CAN do: Old and new markets utilize CAN networks

Erlangen, Germany—An increase of CiA members in the last two years from 417 to 517 indicates increasing acceptance of CAN networks in many markets and diversified application areas, according to organization. CAN in Automation (CiA) international users’ and manufacturers’ group supports all those interested in CAN (Controller Area Network).

11/26/2007


Erlangen, Germany —An increase of CiA members in the last two years from 417 to 517 indicates increasing acceptance of CAN networks in many markets and diversified application areas, according to organization.

CAN in Automation (CiA)

international users’ and manufacturers’ group supports all those interested in CAN (Controller Area Network). The nonprofit group, founded in 1992, develops and updates CANopen specifications, which comprise CANopen application protocols and device- and application-specific profiles.

One of the “old” CAN markets is the automotive sector . This year, approximately 600 million CAN controllers have been installed in embedded vehicle networks. “This makes CAN one of the most successful serial bus systems”, said CiA managing director Holger Zeltwanger. “CAN will dominate in all kinds of vehicles in the future, too.” CAN is being used in motorized rikshaws, motorized scooters, and bicycles with add-on motors. The CANopen profile for light electric vehicles is being developed in cooperation with the EnergyBus nonprofit group. In passenger cars, CAN will take on tasks such as networking of electronic control units and sensors in driver assistance systems and pedestrian protection systems. Taxis, police cars, and handicapped-driver cars will use the CAN-based higher-layer protocol CANopen to network add-on devices.

In the “old” market machine control , CANopen has been successful in embedded networks. The higher-layer protocol is “invisibly” at work, especially in machine controls that move something.
Now CANopen is also suitable for distributed controls and for machine modules from third parties.

Another “old” market for CAN and CANopen is medical technology. CANopen networks are found in large (computer tomographs) and in small (endoscope controls) medical devices. CIA members are currently working on standardized profiles for intensive care units, including patient beds, but also laboratory automation devices.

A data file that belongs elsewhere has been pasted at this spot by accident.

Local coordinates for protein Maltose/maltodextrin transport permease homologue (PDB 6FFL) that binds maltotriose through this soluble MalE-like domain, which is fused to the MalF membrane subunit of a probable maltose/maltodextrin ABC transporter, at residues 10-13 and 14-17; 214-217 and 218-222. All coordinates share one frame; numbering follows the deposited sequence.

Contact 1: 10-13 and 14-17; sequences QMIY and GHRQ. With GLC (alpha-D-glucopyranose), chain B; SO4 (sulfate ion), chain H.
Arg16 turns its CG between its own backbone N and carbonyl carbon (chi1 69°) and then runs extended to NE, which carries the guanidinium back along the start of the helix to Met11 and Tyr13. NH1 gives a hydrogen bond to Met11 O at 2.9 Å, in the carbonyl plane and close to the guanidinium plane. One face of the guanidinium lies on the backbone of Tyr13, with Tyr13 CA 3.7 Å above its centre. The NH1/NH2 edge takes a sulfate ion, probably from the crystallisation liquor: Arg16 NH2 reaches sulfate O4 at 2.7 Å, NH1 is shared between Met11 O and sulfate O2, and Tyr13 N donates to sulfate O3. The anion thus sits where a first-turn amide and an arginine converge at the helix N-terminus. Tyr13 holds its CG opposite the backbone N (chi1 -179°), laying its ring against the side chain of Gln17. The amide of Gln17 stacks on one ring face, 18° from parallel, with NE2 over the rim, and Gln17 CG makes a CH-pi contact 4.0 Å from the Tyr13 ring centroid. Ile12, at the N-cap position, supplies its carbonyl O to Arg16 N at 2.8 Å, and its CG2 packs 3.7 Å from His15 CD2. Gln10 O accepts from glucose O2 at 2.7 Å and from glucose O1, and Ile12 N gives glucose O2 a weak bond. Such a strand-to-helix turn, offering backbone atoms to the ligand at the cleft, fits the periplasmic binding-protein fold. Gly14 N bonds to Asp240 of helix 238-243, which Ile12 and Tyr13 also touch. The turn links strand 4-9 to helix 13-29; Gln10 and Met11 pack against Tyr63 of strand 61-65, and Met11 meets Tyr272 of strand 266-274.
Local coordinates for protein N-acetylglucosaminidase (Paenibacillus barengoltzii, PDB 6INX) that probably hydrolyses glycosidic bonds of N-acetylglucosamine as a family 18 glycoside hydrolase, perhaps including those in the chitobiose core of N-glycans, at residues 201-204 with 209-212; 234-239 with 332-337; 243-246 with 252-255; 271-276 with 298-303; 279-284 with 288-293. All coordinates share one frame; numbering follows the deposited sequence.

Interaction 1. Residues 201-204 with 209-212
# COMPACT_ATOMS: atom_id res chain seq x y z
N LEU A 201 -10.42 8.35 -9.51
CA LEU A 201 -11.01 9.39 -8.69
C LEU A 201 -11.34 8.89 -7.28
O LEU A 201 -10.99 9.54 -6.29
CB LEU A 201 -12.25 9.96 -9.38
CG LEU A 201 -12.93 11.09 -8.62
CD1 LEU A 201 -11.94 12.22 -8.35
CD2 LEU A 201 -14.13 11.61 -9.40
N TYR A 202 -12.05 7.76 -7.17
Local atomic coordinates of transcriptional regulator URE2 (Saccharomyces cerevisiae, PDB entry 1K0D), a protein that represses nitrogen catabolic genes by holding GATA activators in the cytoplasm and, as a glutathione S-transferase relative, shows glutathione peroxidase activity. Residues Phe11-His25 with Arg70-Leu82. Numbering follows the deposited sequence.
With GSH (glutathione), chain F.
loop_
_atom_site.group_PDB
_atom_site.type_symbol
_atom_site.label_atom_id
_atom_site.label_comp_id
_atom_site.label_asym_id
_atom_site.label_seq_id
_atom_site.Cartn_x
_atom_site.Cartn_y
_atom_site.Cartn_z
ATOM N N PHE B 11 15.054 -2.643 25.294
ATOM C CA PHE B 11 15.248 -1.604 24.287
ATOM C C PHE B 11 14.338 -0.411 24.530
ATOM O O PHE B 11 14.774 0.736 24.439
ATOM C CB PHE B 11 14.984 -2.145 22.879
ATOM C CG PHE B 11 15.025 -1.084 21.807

Energy generation is one of the “new” markets for CAN networks . Even though the CANopen application profile for photovoltaic plants has already been specified, other industries in this market have just started standardizing of CANopen profiles -- wind-powered energy generation is one of them. CANopen-based local energy-management systems are in the pipeline.

CiA expects increased acceptance in railway vehicle systems , since CANopen has been standardized internationally as vehicle bus system in IEC 61373-3-3. For elevator networks, some large manufacturers discuss the CiA 417 CANopen application profile. Special vehicles also use CANopen.

CiA is planning to develop CANopen profiles for programmable energy supplies, vacuum and hydraulic pumps, low-voltage switchgear and deep sea measuring systems for oil rigs. These will be published in 2008 in cooperation with organizations, such as VDMA (German Engineering Federation), EPSG (European Petroleum Survey Group), and PNO (Profibus users group).

CiA has also relaunched its Web site to provide information for device designers, another part for system designers, and a third part (“About CiA”) targets marketing and the general public. The site integrates the group’s electronic product guides for CANopen, CAN, and J1939 products and services. Soon to follow is partial translation into Chinese, Japanese, and Russian with data targeted to countries. Members may download specifications and enter discussions online.

In related news, registration is open for CANopen Seminar, Stuttgart (DE), Dec. 4, 2007, and for the 12th international CAN Conference, Barcelona (Spain), March 11-13, 2008.

Also CiA has published the CAN Product Guide (and other product guides) on the Internet

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For other recent CiA news from Control Engineering , read

Easier RFID integration to CANopen networks

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Control Engineering News Desk
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